BASF, Cargill and Novozymes announced the achievement of another milestone in their joint development of technologies to produce acrylic acid from renewable raw materials. The team has demonstrated the successful conversion of 3-hydroxypropionic acid (3-HP) to glacial acrylic acid and superabsorbent polymers. Moreover they have selected the process for further scale-up.
In August 2012, BASF, Cargill and Novozymes announced their joint agreement to develop a process for the conversion of renewable raw materials into bio-based acrylic acid. In July 2013, the partners successfully demonstrated the production of 3-hydroxypropionic acid (3-HP), one possible precursor to acrylic acid, at pilot scale.
BASF initially plans to use the bio-based acrylic acid to manufacture superabsorbent polymers. Currently, acrylic acid is produced by the oxidation of propylene derived mainly from the refining of crude oil.
“After just 18 months we have selected the preferred process to convert 3-HP into glacial acrylic acid. Now we are working full force on the set-up of a small integrated pilot plant until the end of this year,” said Teressa Szelest, Senior Vice President Global Hygiene Business at BASF.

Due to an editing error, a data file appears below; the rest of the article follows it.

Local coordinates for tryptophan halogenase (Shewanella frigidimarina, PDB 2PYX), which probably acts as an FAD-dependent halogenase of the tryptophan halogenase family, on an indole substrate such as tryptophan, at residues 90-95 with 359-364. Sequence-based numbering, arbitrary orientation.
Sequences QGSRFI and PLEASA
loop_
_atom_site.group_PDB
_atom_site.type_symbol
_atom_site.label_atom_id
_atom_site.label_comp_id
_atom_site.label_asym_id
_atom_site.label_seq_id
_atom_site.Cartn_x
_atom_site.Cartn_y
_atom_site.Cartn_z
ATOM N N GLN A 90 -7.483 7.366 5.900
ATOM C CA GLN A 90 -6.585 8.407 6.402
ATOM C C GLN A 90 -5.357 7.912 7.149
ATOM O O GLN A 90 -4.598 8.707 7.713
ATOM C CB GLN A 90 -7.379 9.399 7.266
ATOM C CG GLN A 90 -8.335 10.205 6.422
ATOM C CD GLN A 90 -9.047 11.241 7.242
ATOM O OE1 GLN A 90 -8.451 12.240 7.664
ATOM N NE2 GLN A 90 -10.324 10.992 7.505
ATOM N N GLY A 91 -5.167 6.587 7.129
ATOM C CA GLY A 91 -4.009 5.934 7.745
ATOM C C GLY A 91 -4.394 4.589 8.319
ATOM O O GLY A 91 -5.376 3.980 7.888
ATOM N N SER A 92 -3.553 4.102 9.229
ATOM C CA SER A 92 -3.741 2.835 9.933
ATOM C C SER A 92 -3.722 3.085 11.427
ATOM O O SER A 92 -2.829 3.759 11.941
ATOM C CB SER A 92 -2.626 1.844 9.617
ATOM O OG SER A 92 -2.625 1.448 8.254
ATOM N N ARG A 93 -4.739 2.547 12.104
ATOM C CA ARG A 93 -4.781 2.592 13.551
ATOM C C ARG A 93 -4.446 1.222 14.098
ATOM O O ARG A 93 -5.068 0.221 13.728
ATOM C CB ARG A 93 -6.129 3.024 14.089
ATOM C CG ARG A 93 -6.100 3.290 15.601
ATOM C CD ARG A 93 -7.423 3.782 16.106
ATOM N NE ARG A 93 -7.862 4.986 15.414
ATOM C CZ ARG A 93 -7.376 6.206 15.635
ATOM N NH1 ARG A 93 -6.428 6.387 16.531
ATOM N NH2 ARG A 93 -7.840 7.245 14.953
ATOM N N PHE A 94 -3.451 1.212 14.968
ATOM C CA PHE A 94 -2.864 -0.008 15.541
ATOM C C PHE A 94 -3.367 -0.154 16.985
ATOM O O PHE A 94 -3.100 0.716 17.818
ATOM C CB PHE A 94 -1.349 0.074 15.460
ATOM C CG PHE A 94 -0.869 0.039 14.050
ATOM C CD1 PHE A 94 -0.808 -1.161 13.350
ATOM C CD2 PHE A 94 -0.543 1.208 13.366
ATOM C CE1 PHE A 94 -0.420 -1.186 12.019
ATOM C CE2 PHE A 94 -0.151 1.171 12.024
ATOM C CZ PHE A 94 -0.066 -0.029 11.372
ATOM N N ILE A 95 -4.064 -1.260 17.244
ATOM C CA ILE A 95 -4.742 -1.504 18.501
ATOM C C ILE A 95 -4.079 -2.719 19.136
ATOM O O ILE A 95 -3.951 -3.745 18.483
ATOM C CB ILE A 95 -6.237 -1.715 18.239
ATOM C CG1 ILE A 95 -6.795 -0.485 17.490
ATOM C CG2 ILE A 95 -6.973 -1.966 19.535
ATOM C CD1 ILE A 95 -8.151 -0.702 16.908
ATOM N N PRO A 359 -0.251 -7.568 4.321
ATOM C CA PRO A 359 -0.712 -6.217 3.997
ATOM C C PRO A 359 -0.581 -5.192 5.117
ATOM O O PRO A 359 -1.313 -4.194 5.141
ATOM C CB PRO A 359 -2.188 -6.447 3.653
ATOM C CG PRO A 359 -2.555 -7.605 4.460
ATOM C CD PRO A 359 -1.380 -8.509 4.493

Together with the pilot plant for 3-HP, operated by Cargill and supported by Novozymes, this will further support BASF’s plans for fast market entry of superabsorbent polymers derived from bio-based acrylic acid.
“We are pleased to see the project progressing with high pace and commitment towards commercialization,” said Kristian Bjørneboe , Vice President Business Creation and Acquisition at Novozymes. “We are refining and pursuing options on how to move quickly towards commercial scale production of 3-HP to acrylic acid to meet market demands for consumer goods based on renewable raw materials. Meanwhile, strain and fermentation optimization towards commercial scale requirements is progressing steadily.”
“Cargill came together with BASF and Novozymes to do what had not been done ever before. We have been working together for less than two years and we have made great progress toward our common goal,” said Jack Staloch Vice President of Research and Development at Cargill. ”It’s a great example of what can be accomplished when industry leaders with unique expertise in biotechnology and chemistry come together to create new innovations.”
Superabsorbent polymers and other products derived from bio-based acrylic acid will be an innovative offer to the market and will meet consumer and industry demand for consumer goods based on renewable raw materials and sustainable supply chains. BASF is the world’s largest producer of acrylic acid, a high-volume chemical that feeds into a broad range of products, including superabsorbent polymers that can soak up large amounts of liquid, used primarily for diapers and other hygiene products.